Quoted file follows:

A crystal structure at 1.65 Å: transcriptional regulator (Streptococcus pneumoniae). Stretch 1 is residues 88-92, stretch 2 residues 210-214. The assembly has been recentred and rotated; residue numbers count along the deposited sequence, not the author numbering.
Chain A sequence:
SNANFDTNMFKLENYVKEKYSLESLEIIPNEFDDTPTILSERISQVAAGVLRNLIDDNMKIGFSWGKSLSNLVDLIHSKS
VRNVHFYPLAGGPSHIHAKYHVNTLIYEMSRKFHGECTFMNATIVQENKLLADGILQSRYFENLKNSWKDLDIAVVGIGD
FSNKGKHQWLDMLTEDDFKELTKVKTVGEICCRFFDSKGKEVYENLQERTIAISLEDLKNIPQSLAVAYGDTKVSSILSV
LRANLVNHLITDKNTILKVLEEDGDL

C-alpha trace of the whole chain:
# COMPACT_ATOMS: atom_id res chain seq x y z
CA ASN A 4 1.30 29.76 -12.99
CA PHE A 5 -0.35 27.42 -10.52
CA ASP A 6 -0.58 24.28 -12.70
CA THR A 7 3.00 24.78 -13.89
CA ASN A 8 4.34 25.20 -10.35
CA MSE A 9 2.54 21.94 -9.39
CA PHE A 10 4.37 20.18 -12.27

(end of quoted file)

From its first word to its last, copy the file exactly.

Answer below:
A crystal structure at 1.65 Å: transcriptional regulator (Streptococcus pneumoniae). Stretch 1 is residues 88-92, stretch 2 residues 210-214. The assembly has been recentred and rotated; residue numbers count along the deposited sequence, not the author numbering.
Chain A sequence:
SNANFDTNMFKLENYVKEKYSLESLEIIPNEFDDTPTILSERISQVAAGVLRNLIDDNMKIGFSWGKSLSNLVDLIHSKS
VRNVHFYPLAGGPSHIHAKYHVNTLIYEMSRKFHGECTFMNATIVQENKLLADGILQSRYFENLKNSWKDLDIAVVGIGD
FSNKGKHQWLDMLTEDDFKELTKVKTVGEICCRFFDSKGKEVYENLQERTIAISLEDLKNIPQSLAVAYGDTKVSSILSV
LRANLVNHLITDKNTILKVLEEDGDL

C-alpha trace of the whole chain:
# COMPACT_ATOMS: atom_id res chain seq x y z
CA ASN A 4 1.30 29.76 -12.99
CA PHE A 5 -0.35 27.42 -10.52
CA ASP A 6 -0.58 24.28 -12.70
CA THR A 7 3.00 24.78 -13.89
CA ASN A 8 4.34 25.20 -10.35
CA MSE A 9 2.54 21.94 -9.39
CA PHE A 10 4.37 20.18 -12.27